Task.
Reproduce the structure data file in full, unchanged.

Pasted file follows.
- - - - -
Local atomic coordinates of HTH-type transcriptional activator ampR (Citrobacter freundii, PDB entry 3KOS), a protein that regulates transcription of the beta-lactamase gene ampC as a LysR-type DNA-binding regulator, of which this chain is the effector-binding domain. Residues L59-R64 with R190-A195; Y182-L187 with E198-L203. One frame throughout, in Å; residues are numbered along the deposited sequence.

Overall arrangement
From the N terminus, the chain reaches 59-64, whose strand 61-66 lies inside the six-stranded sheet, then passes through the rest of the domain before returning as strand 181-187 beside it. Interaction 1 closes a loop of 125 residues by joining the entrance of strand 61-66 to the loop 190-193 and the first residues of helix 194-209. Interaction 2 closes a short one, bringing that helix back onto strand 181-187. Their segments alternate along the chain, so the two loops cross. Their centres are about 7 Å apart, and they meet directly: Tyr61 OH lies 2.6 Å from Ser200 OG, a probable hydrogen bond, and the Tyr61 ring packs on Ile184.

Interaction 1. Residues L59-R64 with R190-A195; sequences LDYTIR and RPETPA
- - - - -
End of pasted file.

Local atomic coordinates of HTH-type transcriptional activator ampR (Citrobacter freundii, PDB entry 3KOS), a protein that regulates transcription of the beta-lactamase gene ampC as a LysR-type DNA-binding regulator, of which this chain is the effector-binding domain. Residues L59-R64 with R190-A195; Y182-L187 with E198-L203. One frame throughout, in Å; residues are numbered along the deposited sequence.

Overall arrangement
From the N terminus, the chain reaches 59-64, whose strand 61-66 lies inside the six-stranded sheet, then passes through the rest of the domain before returning as strand 181-187 beside it. Interaction 1 closes a loop of 125 residues by joining the entrance of strand 61-66 to the loop 190-193 and the first residues of helix 194-209. Interaction 2 closes a short one, bringing that helix back onto strand 181-187. Their segments alternate along the chain, so the two loops cross. Their centres are about 7 Å apart, and they meet directly: Tyr61 OH lies 2.6 Å from Ser200 OG, a probable hydrogen bond, and the Tyr61 ring packs on Ile184.

Interaction 1. Residues L59-R64 with R190-A195; sequences LDYTIR and RPETPA